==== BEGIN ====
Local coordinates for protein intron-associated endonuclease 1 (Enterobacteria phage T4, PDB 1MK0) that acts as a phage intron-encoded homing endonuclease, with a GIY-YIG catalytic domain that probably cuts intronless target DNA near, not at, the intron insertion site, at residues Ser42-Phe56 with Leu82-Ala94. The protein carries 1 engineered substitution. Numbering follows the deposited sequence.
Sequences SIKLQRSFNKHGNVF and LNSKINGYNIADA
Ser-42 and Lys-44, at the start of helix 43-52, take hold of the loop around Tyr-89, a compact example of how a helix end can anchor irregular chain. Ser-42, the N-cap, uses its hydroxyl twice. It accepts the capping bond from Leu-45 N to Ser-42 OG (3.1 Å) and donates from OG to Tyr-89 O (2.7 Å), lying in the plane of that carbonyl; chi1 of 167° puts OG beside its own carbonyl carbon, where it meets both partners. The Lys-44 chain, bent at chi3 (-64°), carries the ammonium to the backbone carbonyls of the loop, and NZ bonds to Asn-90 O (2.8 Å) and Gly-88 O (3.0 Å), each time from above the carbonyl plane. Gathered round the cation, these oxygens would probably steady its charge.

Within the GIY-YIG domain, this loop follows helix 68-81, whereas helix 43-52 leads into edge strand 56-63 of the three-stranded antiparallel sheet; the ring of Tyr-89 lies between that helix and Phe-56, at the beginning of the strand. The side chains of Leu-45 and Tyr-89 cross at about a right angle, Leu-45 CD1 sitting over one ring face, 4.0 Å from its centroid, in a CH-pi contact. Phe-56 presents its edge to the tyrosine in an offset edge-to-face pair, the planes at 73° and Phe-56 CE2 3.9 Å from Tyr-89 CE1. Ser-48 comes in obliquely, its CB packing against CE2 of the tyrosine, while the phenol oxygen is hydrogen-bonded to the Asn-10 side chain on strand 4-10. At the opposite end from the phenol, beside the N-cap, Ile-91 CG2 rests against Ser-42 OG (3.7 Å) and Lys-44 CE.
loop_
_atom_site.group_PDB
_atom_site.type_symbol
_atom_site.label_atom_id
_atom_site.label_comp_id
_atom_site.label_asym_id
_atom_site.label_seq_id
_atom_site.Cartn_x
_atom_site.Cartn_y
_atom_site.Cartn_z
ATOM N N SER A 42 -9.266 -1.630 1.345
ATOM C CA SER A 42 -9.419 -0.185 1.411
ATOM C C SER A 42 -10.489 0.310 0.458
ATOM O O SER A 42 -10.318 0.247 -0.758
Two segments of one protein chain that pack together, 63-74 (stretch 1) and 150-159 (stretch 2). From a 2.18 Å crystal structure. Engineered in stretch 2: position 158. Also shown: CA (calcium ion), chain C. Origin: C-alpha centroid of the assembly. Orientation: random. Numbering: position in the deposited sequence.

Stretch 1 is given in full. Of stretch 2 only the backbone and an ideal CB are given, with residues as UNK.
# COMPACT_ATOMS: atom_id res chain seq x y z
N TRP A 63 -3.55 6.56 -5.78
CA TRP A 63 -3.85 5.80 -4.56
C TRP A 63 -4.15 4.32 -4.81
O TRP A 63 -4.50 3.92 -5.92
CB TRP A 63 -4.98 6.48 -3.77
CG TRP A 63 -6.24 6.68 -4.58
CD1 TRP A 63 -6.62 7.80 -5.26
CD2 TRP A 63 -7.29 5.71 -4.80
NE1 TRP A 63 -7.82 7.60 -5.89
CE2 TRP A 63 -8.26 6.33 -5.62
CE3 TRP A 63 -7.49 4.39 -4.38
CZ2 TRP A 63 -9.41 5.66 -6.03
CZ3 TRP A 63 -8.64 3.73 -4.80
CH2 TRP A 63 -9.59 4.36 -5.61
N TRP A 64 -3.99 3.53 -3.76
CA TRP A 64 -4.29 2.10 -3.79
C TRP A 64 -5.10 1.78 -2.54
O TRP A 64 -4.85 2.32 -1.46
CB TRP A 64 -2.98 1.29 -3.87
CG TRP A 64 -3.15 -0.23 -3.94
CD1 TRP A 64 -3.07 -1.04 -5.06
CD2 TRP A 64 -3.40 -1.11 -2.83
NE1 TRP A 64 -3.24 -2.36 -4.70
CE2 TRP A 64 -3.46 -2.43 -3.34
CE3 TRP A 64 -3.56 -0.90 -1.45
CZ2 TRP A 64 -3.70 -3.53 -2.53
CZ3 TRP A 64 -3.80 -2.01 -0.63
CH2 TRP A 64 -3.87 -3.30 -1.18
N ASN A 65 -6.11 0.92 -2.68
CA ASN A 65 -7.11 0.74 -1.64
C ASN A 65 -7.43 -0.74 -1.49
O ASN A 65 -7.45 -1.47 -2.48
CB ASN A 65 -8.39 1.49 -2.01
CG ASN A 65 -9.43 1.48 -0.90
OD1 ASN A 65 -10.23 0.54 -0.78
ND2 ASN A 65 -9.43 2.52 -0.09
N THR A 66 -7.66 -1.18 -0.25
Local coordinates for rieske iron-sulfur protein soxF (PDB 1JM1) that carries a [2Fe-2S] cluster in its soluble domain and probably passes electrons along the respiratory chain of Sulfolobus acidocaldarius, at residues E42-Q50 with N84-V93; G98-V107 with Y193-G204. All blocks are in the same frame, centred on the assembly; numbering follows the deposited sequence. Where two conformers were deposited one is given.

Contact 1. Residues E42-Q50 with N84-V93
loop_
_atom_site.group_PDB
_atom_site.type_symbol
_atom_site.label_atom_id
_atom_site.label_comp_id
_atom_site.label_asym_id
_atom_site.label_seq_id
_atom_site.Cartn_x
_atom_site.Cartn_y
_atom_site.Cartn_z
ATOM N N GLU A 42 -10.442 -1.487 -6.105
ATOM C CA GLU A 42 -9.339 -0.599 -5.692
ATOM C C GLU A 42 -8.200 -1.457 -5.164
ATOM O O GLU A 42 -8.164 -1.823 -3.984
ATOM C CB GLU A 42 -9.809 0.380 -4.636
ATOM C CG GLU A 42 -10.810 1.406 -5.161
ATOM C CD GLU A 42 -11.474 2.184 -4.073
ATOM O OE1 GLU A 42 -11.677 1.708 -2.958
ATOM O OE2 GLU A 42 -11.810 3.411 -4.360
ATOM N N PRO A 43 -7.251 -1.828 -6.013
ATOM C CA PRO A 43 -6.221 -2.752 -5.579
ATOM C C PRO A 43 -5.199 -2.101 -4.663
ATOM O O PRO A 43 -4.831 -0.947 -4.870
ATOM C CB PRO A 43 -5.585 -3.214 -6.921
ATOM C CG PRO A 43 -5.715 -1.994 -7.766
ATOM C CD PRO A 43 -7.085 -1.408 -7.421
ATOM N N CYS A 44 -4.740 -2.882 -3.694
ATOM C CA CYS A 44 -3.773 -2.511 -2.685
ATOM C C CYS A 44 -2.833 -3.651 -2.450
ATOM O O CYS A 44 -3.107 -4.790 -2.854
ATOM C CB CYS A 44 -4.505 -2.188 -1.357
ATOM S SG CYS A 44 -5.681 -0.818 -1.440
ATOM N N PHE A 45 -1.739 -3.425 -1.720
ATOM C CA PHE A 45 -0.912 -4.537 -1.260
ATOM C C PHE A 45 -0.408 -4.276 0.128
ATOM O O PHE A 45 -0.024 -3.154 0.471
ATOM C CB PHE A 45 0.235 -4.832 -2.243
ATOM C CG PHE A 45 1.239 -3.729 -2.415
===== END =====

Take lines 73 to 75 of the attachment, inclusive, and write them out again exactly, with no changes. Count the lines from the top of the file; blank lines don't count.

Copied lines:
ATOM C C GLU A 42 -8.200 -1.457 -5.164
ATOM O O GLU A 42 -8.164 -1.823 -3.984
ATOM C CB GLU A 42 -9.809 0.380 -4.636